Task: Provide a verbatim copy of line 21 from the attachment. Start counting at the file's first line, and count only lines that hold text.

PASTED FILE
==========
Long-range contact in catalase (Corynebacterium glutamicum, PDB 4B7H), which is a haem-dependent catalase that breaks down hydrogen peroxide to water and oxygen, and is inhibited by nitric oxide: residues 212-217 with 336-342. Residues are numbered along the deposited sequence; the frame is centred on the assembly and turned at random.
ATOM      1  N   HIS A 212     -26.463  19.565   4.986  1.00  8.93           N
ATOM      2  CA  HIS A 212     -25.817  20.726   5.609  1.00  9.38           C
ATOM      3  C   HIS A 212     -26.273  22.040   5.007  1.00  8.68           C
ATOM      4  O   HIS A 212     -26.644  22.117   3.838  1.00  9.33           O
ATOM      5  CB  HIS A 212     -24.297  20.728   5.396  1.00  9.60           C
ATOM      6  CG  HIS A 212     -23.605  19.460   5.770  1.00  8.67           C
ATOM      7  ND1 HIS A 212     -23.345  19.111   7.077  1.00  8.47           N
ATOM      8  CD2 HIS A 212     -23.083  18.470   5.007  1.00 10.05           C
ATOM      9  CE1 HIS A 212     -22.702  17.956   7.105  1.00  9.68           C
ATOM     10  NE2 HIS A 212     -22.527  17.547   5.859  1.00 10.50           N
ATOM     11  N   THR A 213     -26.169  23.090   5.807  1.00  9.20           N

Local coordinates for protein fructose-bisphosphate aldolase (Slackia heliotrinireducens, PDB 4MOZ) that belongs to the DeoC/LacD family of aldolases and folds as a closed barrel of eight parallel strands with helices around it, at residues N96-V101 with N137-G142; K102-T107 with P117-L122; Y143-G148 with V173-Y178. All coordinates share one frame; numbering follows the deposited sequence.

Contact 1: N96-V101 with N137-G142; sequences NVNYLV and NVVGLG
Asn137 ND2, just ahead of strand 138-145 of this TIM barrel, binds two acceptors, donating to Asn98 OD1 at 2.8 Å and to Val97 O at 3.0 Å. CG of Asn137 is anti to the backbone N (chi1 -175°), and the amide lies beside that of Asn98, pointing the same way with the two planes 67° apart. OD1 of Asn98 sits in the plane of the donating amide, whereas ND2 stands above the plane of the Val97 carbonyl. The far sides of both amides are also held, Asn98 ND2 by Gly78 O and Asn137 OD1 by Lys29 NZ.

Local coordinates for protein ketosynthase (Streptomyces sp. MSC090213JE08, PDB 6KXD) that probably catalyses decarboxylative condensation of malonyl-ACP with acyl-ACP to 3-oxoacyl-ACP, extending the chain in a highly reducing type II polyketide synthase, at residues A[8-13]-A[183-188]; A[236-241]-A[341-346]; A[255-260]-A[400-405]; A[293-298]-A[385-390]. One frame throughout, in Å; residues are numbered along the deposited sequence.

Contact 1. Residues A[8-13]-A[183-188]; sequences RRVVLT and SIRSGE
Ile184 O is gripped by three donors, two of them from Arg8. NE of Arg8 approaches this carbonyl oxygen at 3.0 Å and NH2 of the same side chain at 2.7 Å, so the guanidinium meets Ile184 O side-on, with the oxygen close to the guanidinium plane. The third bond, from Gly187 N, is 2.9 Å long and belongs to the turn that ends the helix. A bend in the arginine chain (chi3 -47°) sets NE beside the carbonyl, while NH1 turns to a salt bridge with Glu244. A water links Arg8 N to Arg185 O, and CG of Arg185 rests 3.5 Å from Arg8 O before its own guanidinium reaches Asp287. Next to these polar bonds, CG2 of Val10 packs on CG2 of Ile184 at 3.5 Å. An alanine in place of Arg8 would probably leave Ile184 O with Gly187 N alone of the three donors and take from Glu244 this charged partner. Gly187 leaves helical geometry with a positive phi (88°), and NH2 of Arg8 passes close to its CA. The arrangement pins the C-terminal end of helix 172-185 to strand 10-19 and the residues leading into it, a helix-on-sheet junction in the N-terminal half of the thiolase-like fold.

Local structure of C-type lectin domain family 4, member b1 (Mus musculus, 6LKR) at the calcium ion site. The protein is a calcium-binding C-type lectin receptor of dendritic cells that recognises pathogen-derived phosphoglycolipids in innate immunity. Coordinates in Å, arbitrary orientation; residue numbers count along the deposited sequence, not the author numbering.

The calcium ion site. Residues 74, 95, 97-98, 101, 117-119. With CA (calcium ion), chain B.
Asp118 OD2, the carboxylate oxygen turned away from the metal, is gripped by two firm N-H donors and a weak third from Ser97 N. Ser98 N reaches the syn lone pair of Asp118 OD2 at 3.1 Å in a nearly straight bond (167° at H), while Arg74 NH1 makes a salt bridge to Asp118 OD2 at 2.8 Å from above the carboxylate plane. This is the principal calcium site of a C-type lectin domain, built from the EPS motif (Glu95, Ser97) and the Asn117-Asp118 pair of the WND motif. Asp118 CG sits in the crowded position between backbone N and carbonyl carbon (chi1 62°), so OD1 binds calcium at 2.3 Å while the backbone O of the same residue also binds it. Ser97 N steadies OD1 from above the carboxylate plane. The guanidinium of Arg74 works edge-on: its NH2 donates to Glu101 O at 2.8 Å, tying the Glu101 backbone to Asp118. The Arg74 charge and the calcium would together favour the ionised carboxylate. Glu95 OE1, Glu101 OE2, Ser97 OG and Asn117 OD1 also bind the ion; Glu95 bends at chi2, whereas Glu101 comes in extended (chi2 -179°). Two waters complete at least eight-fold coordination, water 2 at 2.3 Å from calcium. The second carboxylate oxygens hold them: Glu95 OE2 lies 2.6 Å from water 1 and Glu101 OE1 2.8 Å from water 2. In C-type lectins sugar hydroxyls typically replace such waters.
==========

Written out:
Asp118 OD2, the carboxylate oxygen turned away from the metal, is gripped by two firm N-H donors and a weak third from Ser97 N. Ser98 N reaches the syn lone pair of Asp118 OD2 at 3.1 Å in a nearly straight bond (167° at H), while Arg74 NH1 makes a salt bridge to Asp118 OD2 at 2.8 Å from above the carboxylate plane. This is the principal calcium site of a C-type lectin domain, built from the EPS motif (Glu95, Ser97) and the Asn117-Asp118 pair of the WND motif. Asp118 CG sits in the crowded position between backbone N and carbonyl carbon (chi1 62°), so OD1 binds calcium at 2.3 Å while the backbone O of the same residue also binds it. Ser97 N steadies OD1 from above the carboxylate plane. The guanidinium of Arg74 works edge-on: its NH2 donates to Glu101 O at 2.8 Å, tying the Glu101 backbone to Asp118. The Arg74 charge and the calcium would together favour the ionised carboxylate. Glu95 OE1, Glu101 OE2, Ser97 OG and Asn117 OD1 also bind the ion; Glu95 bends at chi2, whereas Glu101 comes in extended (chi2 -179°). Two waters complete at least eight-fold coordination, water 2 at 2.3 Å from calcium. The second carboxylate oxygens hold them: Glu95 OE2 lies 2.6 Å from water 1 and Glu101 OE1 2.8 Å from water 2. In C-type lectins sugar hydroxyls typically replace such waters.